Here’s what they have going for them:
-Crazy elaborate mosaics, gorgeous statues, sculpted pillars, painted ceilings, fancy wallpaper
-Art nouveau overload
-Pool of sparkling water
-Turn-of-the-century outdoor wave pool
-Classy sunbathing terraces
-Feeling like you’re in Daddy Warbucks’ mansion

The Szechenyi baths are a tiny bit more proletarian, but still housed in a palatial building in the center of a peaceful park.



Advantages:
-Beautiful outdoor swimming pools, complete with neoclassical sculpture fountains
-Old Men playing chess in the hottest outdoor thermal pool
-Amusement park whirly ride periodically appears above bath roof
-Current pool that carries you around in whirlpool style
-Labyrinth of indoor pools and indoor saunas, all different temperatures. I couldn’t find the end of the baths. Perhaps they don’t end.



I’m just saying, bring your swimsuit.



Post Script:
The other day we passed by some Americans, having the Quintessential American in Budapest conversation:

American Dude 1: So, the bar was like, three bucks. Dinner was…what, that whole dinner was, fuckin', seven bucks. The ice cream is…
American Dude 2: 50 cents. No, less.
American Dude 3:(drunk) You guys, my dad is like, really rich. He’s really…he’s just rich.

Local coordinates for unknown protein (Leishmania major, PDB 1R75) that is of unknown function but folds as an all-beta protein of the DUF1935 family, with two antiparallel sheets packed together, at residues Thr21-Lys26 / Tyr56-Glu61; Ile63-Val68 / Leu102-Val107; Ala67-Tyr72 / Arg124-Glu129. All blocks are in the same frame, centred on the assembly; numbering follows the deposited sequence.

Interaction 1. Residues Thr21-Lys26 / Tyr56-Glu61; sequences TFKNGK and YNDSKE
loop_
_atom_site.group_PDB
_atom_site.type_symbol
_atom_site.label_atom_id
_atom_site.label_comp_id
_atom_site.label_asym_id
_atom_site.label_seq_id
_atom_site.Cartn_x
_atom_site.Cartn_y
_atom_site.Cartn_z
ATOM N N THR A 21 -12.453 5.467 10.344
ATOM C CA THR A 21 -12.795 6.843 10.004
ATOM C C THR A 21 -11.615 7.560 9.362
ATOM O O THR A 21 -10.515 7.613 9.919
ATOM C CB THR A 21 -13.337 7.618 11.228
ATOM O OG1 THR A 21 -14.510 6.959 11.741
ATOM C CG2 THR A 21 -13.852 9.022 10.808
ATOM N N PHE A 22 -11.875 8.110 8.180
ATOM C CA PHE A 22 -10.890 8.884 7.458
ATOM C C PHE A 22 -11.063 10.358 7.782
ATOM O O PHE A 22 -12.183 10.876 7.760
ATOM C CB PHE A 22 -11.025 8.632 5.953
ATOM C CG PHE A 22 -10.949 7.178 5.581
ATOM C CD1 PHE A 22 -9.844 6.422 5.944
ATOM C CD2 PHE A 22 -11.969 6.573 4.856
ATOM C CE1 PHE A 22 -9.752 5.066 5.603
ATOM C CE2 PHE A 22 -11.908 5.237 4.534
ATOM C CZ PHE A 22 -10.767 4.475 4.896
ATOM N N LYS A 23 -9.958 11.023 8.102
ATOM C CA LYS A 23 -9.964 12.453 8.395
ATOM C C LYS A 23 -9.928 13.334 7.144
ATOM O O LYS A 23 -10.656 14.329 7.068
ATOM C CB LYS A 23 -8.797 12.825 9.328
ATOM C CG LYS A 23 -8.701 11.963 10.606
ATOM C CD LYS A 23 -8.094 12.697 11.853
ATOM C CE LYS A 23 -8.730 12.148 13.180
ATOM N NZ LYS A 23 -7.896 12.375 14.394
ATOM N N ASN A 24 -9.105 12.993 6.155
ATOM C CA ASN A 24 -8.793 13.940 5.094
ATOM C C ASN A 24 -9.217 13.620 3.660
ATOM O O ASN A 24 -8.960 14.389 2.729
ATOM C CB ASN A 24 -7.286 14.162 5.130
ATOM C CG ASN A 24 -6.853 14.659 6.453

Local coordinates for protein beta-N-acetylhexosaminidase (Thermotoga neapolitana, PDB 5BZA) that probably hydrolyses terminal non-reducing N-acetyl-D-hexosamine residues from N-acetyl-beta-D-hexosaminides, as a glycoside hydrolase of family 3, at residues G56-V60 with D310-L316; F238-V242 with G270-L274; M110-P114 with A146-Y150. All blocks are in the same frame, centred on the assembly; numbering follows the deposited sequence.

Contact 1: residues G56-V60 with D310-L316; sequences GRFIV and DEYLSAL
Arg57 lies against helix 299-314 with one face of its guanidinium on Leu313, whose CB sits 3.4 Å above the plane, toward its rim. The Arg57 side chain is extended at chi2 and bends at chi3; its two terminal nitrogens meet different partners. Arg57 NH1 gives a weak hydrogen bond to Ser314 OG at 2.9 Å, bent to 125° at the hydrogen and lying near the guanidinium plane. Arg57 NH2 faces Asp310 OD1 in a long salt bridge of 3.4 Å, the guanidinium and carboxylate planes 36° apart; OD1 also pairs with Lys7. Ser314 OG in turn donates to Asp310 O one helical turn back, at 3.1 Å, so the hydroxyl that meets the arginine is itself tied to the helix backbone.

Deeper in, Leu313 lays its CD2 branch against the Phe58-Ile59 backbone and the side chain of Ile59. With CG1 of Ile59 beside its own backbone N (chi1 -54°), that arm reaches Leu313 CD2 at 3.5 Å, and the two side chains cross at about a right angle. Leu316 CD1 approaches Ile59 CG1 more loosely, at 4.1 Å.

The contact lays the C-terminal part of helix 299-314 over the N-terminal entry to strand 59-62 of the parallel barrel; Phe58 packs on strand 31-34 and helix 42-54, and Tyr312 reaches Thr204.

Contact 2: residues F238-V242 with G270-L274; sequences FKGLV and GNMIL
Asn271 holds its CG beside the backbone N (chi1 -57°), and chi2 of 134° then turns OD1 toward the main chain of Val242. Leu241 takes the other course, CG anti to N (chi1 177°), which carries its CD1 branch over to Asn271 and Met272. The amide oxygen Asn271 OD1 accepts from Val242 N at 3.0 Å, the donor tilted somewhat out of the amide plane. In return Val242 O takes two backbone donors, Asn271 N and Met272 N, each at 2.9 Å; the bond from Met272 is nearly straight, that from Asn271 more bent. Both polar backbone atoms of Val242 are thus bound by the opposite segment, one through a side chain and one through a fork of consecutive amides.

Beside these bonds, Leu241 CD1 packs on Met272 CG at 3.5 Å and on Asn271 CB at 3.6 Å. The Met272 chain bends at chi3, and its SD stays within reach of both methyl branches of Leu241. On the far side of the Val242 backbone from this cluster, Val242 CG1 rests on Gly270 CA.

It was sort of charming, in a way. At least it wasn’t the Quintessential British Stag Party in Budapest conversation:

British Bloke 1:(drunk) Did you see the teats on that one? I like that! Fancy a shag with her, mate.
British Bloke 2: (also drunk) They do dress like sweet whores here, don’t they? Jesus, Mary and Joseph. (vomits.)
British Bloke 3: (of course drunk) Better go to the baths tommorow lads, do a bit of a detox, wot?

Wednesday, October 18, 2006

Red Letter Day

And so the summer finally dies away, our neighbors break out their fall jackets, the days grow shorter and the leaves start falling. At three months in Hungary, I’ve reached an important mile-stone: my first non-embarassing encounter with the Bakery Bitch.

Hungarian is hard. It’s harder than most languages. It has eighty million vowels and words ten miles long. It has taken me an embarrassingly long time to learn enough Hungarian to get through simple shop transactions. Most vendors are good enough to bear with me while I grunt, point and draw pictures in a desperate effort to communicate. The Bakery Bitch, in contrast, appears to take great pleasure in my discomfort. She rolls her eyes, smirks, and and makes snarky comments to her coworkers with. Imagine her shock when I rolled in this morning, told her exactly what I wanted, gave her correct change without checking the cash register, and thanked her politely in perfectly functional Hungarian.

TODAY’S COMPLETELY SILENT AND SUBTEXTUAL BAKERY DIALOGUE